Stories

The IRE Resource Center is a major research library containing more than 27,000 investigative stories.

Most of our stories are not available for download but can be easily ordered by contacting the Resource Center directly at 573-882-3364 or rescntr@ire.org where a researcher can help you pinpoint what you need.

Search results for "ethanol" ...

  • Green, Not So Green

    The AP spent 11 months examining the hidden environmental costs of the nation’s green-energy boom: undisclosed eagle deaths at wind farms; untracked loss of conservation lands and native prairies created by the ethanol mandate; and the government’s unadvertised support of more oil drilling with money to clean up coal-fired power plants. All energy has costs, and in the case of fossil fuels those costs have been well documented. But when it comes to green energy, the administration, the industry, and environmentalists don’t want to talk about. The AP series shows how the Obama administration has at times looked the other way and in other cases made environmental concessions for so-called green energy to make headway in its fight against global warming.
  • Ethanol Project

    The "Ethanol Project” reviewed the ethanol industry in Brazil, the United States, Colombia and Peru. It revealed a new generation of business executives who lead an industry dependent on subsidies, lobbying and very favorable loans awarded by multilateral organizations. The story showed how the ethanol industry has begun to experience some tough adjustments, and how the environmentalists that once endorsed the industry are asking how sustainable the industry really is and what contribution, if any, it is making to the environment.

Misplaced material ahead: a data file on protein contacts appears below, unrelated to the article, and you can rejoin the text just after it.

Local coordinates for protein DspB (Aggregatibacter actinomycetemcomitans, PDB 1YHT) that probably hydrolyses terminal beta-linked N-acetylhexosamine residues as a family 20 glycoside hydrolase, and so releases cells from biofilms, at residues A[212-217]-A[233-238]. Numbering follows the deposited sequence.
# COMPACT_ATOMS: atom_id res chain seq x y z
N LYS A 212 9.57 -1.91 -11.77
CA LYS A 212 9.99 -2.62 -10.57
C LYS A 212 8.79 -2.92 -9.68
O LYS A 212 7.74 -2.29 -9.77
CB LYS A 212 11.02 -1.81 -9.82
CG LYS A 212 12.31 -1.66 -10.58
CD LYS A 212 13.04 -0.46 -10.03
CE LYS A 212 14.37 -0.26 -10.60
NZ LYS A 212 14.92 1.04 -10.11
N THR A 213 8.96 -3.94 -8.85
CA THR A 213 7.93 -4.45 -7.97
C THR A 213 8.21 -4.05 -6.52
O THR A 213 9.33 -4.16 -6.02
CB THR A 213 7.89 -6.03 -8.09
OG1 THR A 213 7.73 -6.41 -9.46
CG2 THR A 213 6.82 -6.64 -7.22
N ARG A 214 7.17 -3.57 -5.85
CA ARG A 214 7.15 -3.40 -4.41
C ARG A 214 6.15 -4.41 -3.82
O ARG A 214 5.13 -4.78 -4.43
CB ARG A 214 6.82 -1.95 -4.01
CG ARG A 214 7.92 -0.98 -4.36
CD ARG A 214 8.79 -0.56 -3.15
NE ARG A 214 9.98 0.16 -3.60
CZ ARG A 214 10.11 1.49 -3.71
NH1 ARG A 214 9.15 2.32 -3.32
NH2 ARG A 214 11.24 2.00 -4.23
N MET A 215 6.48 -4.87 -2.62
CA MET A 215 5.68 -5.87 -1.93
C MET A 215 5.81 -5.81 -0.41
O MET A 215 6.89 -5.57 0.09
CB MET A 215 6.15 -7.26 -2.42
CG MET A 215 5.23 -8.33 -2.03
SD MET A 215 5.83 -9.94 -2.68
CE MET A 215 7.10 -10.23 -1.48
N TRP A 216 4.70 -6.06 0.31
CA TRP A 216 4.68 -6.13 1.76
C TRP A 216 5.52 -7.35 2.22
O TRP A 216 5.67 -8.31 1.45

• Are you getting greased at Heartland Jiffy Lubes?

    Heartland Automotive Jiffy Lubes were found to be selling two oils to customers for different prices. Yet when tested, the I-Team found that the oils had the same properties. ConocoPhillips, the supplier of the more expensive oil, said that Jiffy Lube had known this for sometime. In a later investigation the I-Team found that Heartland Jiffy Lubes sold washer fluid contained no methanol to prevent freezing, despite calling it their “winter blend.” It had simply been died blue by order of the Heartland.
  • The Ethanol Myth

    Although the Bush administration has been stressing the push for ethanol to replace gasoline, economically it isn't ideal. After numerous tests, Consumer Reports found that a person will get 27 percent lower fuel economy by using E85 as an alternative to gasoline. Drivers will pay more on a per-mile basis, and the fuel-flex vehicles are typically large vehicles, like SUVs, so drivers will have to pay more at the pump regardless of their fuel type.
  • Priming the Pump: How Cash, Caucuses Combined to Protect A Fuel on the Hill

    The Journal reports on controversy surrounding a 20-year-old tax subsidy for ethanol, a gasoline additive typically made from corn. The subsidy benefits producers and brings gasoline prices down, but has been scoured by environmentalists. The story reveals how political considerations and presidential ambitions have added flare to the debate on the subsidy.
  • Poisoned on the Job

    CBC News reports "a story about transit workers in the small Alberta city of Medicine Hat who say they are sick because they were exposed to dangerous levels of methanol during a federally funded test project of the alternative fuel. Methyl alcohol is highly toxic, but the workers were told it was 'environmentally friendly.' A report from an internal investigation confirmed the workers were exposed to excessive levels of the chemical for years as they worked in clothes soaked with the fuel and breathed formaldehyde fumes produced by incomplete combustion. Today, the workers say they suffer from chemical sensitivities because of their exposure. Alberta's Workers' Compensation Board has rejected their claims...."
  • Gasoline

    WTVH-TV (Syracuse) finds that using ARCO gasoline, which contains methanol, can damage your car, 1983.
  • ARCO/Methanol in Gas

    WCAU-TV (Philadelphia) reports the methanol many small oil companies and ARCO are using in their gasoline can seriously damage cars, 1983.